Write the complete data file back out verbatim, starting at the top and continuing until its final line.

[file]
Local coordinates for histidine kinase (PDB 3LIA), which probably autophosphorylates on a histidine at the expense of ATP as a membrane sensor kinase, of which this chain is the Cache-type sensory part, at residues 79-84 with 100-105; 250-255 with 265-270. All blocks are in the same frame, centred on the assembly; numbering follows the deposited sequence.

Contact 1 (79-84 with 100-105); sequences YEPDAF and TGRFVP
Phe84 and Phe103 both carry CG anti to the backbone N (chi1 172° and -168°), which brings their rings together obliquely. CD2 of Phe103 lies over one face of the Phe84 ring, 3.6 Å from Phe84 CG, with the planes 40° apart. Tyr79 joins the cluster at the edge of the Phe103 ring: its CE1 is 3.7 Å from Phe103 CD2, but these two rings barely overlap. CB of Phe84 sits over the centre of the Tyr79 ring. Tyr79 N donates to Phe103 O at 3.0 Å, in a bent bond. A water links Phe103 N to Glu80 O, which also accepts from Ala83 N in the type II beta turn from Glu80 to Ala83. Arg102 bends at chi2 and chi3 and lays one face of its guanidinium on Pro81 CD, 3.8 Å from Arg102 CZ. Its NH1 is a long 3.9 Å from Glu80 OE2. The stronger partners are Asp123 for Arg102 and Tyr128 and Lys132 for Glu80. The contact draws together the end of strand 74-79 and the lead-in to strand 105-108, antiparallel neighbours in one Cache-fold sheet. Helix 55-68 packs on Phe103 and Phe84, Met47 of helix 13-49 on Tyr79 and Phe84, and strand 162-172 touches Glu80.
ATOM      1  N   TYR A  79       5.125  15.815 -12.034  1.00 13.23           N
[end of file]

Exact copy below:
Local coordinates for histidine kinase (PDB 3LIA), which probably autophosphorylates on a histidine at the expense of ATP as a membrane sensor kinase, of which this chain is the Cache-type sensory part, at residues 79-84 with 100-105; 250-255 with 265-270. All blocks are in the same frame, centred on the assembly; numbering follows the deposited sequence.

Contact 1 (79-84 with 100-105); sequences YEPDAF and TGRFVP
Phe84 and Phe103 both carry CG anti to the backbone N (chi1 172° and -168°), which brings their rings together obliquely. CD2 of Phe103 lies over one face of the Phe84 ring, 3.6 Å from Phe84 CG, with the planes 40° apart. Tyr79 joins the cluster at the edge of the Phe103 ring: its CE1 is 3.7 Å from Phe103 CD2, but these two rings barely overlap. CB of Phe84 sits over the centre of the Tyr79 ring. Tyr79 N donates to Phe103 O at 3.0 Å, in a bent bond. A water links Phe103 N to Glu80 O, which also accepts from Ala83 N in the type II beta turn from Glu80 to Ala83. Arg102 bends at chi2 and chi3 and lays one face of its guanidinium on Pro81 CD, 3.8 Å from Arg102 CZ. Its NH1 is a long 3.9 Å from Glu80 OE2. The stronger partners are Asp123 for Arg102 and Tyr128 and Lys132 for Glu80. The contact draws together the end of strand 74-79 and the lead-in to strand 105-108, antiparallel neighbours in one Cache-fold sheet. Helix 55-68 packs on Phe103 and Phe84, Met47 of helix 13-49 on Tyr79 and Phe84, and strand 162-172 touches Glu80.
ATOM      1  N   TYR A  79       5.125  15.815 -12.034  1.00 13.23           N